Time travel + Ryan Reynolds = Fairly fun ‘The Adam Project’

( PG-13 ) ( Monitor Movie Guide )
Doane Gregory/Netflix/AP
In "The Adam Project," from Netflix, fighter pilot Adam Reed (Ryan Reynolds, at left) goes back in time and joins forces with his 12-year-old self (Walker Scobell) to try to thwart a cunning villain.

There’s no denying that “The Adam Project” is a fun cinematic adventure. Just how much fun, though, depends upon your feelings about Ryan Reynolds. 

Ever since the release of 2016’s “Deadpool,” Reynolds has become Hollywood’s go-to star for action and comedy. He’s basically played the same sarcastic, cheeky, and somewhat lovable character in “The Hitman’s Bodyguard,” “6 Underground,” “Pokémon Detective Pikachu,” “Free Guy,” and “Red Notice.”

Reynolds does so again in “The Adam Project,” as fighter pilot Adam Reed. In 2050, Reed escapes a hostile spaceship by traveling back in time to 2022, where he joins forces with his 12-year-old self (Walker Scobell). 

Why We Wrote This

Can a derivative work still be diverting? “The Adam Project” draws on its sci-fi predecessors and the charm of its leading man to take viewers on a mostly entertaining ride.

After providing a few life lessons to his younger incarnation, including treating his grieving mother, Ellie (Jennifer Garner), much nicer, the two Adams then have to travel even further back in time so that they can get the help of their father, Louis (Mark Ruffalo), who died when Adam was 10. All of which they achieve while avoiding Catherine Keener’s villainous Maya, who is following them back through the years. 

“The Adam Project” wears its lofty ambitions and influences proudly on its sleeve. Its plot has similarities with “Back to the Future” and “Flight of the Navigator,” it tries to strike the same emotional chords as “E.T.,” and its fight sequences have clearly been influenced by “Star Wars.”

Not surprisingly, then, considering that Reynolds is doing the same shtick again, too, “The Adam Project” won’t win any prizes for originality. But, thanks to its self-awareness, the sci-fi comedy adventure’s amalgamation of homages never actually grate. 

Director Shawn Levy, who previously oversaw Reynolds in “Free Guy,” and the film’s writers quickly set up the plot and character dynamics within the opening eight minutes and then deliver dramatic and action beats at the right moments.

Even with its PG-13 fight scenes (fast and mundane), “The Adam Project” is surprisingly emotional and affecting. Particularly in how it explores the struggles of parenting and the impact of grief and loss. Not just the long-term anguish those can cause, but how they can ultimately make you stronger.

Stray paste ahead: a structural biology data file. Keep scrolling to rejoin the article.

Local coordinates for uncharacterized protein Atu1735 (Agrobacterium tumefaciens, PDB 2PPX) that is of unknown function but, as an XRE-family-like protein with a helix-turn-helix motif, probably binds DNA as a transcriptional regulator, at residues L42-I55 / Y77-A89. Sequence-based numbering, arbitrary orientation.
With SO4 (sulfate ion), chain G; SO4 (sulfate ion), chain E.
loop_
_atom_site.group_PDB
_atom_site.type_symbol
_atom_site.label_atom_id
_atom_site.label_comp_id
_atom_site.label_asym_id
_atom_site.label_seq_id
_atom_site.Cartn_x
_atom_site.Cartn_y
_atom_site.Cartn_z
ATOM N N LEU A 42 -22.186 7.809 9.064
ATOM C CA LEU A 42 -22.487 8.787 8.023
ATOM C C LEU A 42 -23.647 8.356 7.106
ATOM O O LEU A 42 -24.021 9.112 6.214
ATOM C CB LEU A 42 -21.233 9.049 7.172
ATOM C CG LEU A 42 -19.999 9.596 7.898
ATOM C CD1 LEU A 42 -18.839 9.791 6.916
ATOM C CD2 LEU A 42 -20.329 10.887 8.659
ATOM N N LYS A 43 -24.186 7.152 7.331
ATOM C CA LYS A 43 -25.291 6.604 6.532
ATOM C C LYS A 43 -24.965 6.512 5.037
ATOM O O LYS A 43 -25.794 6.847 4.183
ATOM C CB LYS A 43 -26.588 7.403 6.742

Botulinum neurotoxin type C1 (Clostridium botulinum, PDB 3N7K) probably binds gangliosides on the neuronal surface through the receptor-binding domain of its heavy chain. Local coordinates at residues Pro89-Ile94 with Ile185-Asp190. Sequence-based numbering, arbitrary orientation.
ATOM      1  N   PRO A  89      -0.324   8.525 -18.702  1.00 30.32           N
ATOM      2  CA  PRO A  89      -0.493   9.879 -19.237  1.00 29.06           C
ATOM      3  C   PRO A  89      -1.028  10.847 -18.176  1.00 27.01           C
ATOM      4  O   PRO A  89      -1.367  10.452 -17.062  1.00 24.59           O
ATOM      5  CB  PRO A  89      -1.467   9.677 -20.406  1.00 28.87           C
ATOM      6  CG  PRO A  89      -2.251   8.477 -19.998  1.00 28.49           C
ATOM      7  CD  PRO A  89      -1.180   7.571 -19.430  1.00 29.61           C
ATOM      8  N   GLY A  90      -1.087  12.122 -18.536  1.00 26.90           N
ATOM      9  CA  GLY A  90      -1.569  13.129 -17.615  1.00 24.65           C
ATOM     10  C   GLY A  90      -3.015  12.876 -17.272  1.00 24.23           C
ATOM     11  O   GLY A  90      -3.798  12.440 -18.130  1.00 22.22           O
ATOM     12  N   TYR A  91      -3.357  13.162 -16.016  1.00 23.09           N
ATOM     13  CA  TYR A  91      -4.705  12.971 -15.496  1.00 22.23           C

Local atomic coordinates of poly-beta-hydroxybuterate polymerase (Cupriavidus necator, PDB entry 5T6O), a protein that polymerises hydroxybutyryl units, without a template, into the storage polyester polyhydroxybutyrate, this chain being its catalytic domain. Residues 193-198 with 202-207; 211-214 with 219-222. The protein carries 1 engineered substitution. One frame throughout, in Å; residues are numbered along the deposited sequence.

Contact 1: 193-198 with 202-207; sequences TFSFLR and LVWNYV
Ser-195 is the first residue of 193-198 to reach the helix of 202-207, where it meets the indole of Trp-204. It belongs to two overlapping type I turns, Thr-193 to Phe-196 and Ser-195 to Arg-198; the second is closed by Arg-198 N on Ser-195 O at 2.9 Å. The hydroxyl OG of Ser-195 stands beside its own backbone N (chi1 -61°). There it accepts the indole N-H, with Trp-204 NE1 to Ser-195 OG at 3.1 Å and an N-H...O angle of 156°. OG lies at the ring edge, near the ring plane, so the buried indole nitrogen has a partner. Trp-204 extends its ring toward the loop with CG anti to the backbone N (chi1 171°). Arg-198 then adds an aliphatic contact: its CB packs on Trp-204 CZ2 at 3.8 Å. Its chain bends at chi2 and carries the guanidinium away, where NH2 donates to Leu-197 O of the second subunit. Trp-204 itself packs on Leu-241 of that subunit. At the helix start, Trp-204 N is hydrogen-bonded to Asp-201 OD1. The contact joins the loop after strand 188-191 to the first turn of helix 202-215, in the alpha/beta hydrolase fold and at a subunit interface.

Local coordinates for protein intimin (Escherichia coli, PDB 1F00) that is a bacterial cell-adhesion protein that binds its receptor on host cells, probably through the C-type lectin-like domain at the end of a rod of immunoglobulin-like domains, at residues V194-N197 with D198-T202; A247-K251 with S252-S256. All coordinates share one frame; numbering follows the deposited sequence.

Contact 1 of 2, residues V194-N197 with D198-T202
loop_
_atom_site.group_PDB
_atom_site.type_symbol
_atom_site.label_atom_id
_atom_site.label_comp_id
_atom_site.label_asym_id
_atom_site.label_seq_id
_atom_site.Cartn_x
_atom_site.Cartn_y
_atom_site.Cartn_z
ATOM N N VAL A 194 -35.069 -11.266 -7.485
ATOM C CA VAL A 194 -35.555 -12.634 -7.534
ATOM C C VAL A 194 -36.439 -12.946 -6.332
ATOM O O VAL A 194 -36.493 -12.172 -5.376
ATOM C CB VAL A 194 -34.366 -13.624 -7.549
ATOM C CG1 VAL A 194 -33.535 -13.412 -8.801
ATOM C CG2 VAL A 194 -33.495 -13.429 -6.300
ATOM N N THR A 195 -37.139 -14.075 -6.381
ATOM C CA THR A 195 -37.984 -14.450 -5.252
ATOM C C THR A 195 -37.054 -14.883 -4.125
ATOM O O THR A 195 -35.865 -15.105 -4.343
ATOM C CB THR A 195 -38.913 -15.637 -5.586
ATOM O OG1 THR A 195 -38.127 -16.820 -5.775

“The Adam Project” is aided in these pursuits by a mostly stellar cast. The long-awaited “13 Going on 30” reunion of Garner and Ruffalo is just as heartwarming to watch as you’d expect, and they immediately make the perfect on-screen parents. Zoe Saldaña, who plays a soldier sent back in time, as well as Reynolds’ love interest, is also a delight, dispatching bad guys with aplomb while effortlessly bringing cool and poise to the proceedings. 

Doane Gregory/Netflix/AP
Young Adam (Walker Scobell) and his mother (Jennifer Garner) connect in "The Adam Project."

The only major disappointment is Keener. She deserves much more screen time, especially since, when she does appear, she’s so delightfully wicked. 

Which takes us back to Reynolds, who, for the most part, is actually rather charming, magnetic, and heroic. In fact, the only times he frustrates is when he seemingly becomes infatuated with delivering unnecessary sarcastic comebacks and overly written quips.

“The Adam Project” has plenty of those, but thankfully, he gets most of them out of his system in the opening half-hour. From that point on, Reynolds becomes more sincere and natural and, as a result, more captivating and relatable. 

Scobell proves to be a fine foil for Reynolds, too. The longer the movie goes on, and the fewer jokes that are squeezed in, the more enjoyable “The Adam Project” becomes. Sure, it unfolds in a predictable and conventional manner. But it’s still satisfying and, most importantly considering the current state of world, a worthwhile diversion. 

“The Adam Project” is available on Netflix on March 11. It is rated PG-13 for violence/action, language, and suggestive references.

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